The Register-Herald, Beckley, West Virginia

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October 1, 2013

Huggins anxious to get started

For many West Virginia fans, the start of basketball practice Monday went by almost unnoticed. In the midst of an up-and-down football season, and with the emotion from an upset victory over Oklahoma State still fresh in the air, it’s just too early for most to think about point guards and 3-pointers.

Don’t count WVU head coach Bob Huggins in the crowd. The seventh-year Mountaineer mentor considers himself an avid football fan, but entering his 32nd overall season as a college coach, he’s never experienced a year quite like what he went through during the 2012-13 campaign.

The Mountaineers’ 13-19 finish was the worst of any team in his career. It was just the third time he’d had a team finish below .500 — the other two coming in his first year at Walsh College in 1980-81 and then his first year at Akron in 1984-85.

It was the first time in 23 years a Huggins team had been completely left out of a postseason tournament, and it was the first time since Huggins returned to his alma matter prior to the 2007-08 campaign that WVU missed the NCAA Tournament.

For a coach who has won more than 700 games and been to a pair of Final Fours, it was simply unacceptable.

“I’ve never had it happen to me,” said Huggins. “I’ve never not been able to get guys to play as hard as I wanted them to play. Obviously, we had some deficiencies. We went into an entirely different league in terms of style of play, in terms of officiating and in terms of travel. We weren’t very prepared for it, quite frankly.”

That’s why Huggins spent the summer obsessing about how to get things fixed. Vacation time was very short. His focus was to get that taste out of his mouth, and he went to work on rebuilding the program.

Huggins took the floor on Monday with a roster that looked very different than the one that finished with seven straight losses last winter.

Gone were Deniz Kilicli and Dominique Rutledge, whose eligibility is complete. Gone were Aaron Brown, Aaric Murray, Jabarie Hinds and Keaton Miles, who decided to leave the program, perhaps with a little nudge from the coaching staff.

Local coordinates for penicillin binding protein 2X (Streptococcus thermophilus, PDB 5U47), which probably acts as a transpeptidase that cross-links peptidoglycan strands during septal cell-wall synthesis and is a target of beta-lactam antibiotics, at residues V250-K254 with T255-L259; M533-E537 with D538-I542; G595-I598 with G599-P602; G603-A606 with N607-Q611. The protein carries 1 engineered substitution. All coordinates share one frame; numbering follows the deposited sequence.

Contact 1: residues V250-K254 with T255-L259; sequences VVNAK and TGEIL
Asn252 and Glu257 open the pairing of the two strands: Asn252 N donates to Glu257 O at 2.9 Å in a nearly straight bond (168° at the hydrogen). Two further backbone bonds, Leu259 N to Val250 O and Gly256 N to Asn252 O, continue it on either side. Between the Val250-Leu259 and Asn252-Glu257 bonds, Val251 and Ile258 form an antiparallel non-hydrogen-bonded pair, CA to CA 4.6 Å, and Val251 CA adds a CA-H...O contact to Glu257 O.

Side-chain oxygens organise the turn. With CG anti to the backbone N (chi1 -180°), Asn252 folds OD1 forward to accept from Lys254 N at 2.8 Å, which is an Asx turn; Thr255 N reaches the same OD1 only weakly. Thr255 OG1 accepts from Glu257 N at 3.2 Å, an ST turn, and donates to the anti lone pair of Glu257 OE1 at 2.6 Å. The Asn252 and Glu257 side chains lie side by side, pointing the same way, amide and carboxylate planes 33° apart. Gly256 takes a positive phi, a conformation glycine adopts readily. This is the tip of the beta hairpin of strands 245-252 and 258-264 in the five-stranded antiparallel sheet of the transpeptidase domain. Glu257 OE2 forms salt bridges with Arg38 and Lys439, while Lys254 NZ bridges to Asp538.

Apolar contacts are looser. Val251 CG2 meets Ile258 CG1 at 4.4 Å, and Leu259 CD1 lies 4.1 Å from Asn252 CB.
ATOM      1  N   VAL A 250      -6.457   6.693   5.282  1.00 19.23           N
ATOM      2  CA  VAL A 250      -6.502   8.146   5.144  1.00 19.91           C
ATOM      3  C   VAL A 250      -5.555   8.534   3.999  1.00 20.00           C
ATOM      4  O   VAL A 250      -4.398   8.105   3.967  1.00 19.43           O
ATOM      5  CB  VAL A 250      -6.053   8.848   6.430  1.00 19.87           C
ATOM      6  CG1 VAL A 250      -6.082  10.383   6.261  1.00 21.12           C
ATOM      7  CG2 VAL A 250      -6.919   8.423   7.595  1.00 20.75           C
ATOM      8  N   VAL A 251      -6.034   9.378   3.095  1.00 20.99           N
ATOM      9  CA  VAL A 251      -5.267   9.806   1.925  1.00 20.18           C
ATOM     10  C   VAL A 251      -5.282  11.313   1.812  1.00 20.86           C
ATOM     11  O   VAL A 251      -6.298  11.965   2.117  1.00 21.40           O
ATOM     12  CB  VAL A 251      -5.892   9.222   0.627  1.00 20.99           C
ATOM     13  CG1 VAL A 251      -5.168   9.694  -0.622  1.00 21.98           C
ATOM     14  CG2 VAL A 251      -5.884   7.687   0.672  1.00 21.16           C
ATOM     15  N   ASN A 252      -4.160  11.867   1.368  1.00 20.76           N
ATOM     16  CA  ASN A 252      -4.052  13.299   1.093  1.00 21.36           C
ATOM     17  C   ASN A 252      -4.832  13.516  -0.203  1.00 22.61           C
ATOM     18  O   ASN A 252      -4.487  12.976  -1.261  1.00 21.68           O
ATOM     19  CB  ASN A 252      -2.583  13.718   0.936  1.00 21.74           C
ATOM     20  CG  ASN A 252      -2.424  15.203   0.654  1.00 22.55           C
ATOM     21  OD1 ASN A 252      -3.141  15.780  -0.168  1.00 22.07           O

In their places were a new recruiting class that included junior college transfers Remi Dibo and Jonathan Holton and freshmen Nathan Adrian, Elijah Macon, Brandon Watkins and Devin Williams.

Macon is not fully eligible to compete at this point, although he is enrolled at WVU. He’s also battling toe and shoulder injuries. Holton is eligible to practice but not play in games at this point. Huggins expects to learn more on his situation by the end of the week. Everybody else is full go, and Huggins is pleased with what he’s seen over the summer, when he had a few limited opportunities to spend time with his players.

“We put an emphasis on finding guys who can make shots,” said Huggins. “They’re capable of making shots. If they do or they don’t, I don’t know. But they’re very capable. Guys understand better about doing things they can do and staying away from things they can’t do.”

He’s also seen a major difference in attitude.

“I think their demeanor is so much different,” the coach explained. “Their enthusiasm has changed. What we’ve had (in the past) and what we lacked (last year) are a few guys that took to heart to not waste days.”

He’s also seen a difference in his returning players. Sophomore guards Terry Henderson and Eron Harris were two of the only bright spots last year as freshmen, and they spent the summer playing competitively and taking their games to a new level.

“I think the biggest difference with both those guys is their physical strength — that and their demeanor,” said Huggins. “They’re so much more confident. They know what they’re doing, and they know what’s expected of them. They’re not running around wondering what they’re supposed to do, and they both have done a really good job of trying to help the younger guys.”

Junior Gary Browne was anything but a bright spot last year, struggling to make shots and never really playing consistently. Huggins, though, hasn’t thrown in the towel on the 6-foot-1 guard, and he’s liked what he’s seen the last few months.

“I think Gary would be the first one to tell you he had a terrible year,” said Huggins. “I think that’s what we appreciate about Gary. We’ve got other guys that think it’s somebody else’s fault, and when you look at their stats, they couldn’t have had a worse year.

“Gary doesn’t blame other people. He knows he had a bad year, and he’s had a great attitude and worked hard.”

WVU’s offense was one of the worst shooting teams in the Big 12 a year ago, and Huggins has taken steps to address that issue. But during the first few weeks of practice, much of his focus will be on the other aspect of the game, an area that has defined Huggins’ teams throughout his career.

“We’ve got to figure out a way to stop them,” he said of his Big 12 foes, who he said play a much more spread style of basketball than what WVU saw in the Big East and don’t play as physical. “As bad as we were, if you go back and look at the games that we could have or should have won, Kansas State ties for the league championship and gave up 60 points per game. That’s pretty much what we used to do. If we give up 60, we have a chance to win a whole lot more games.”

— E-mail: and follow on Twitter @CamHuffmanRH.

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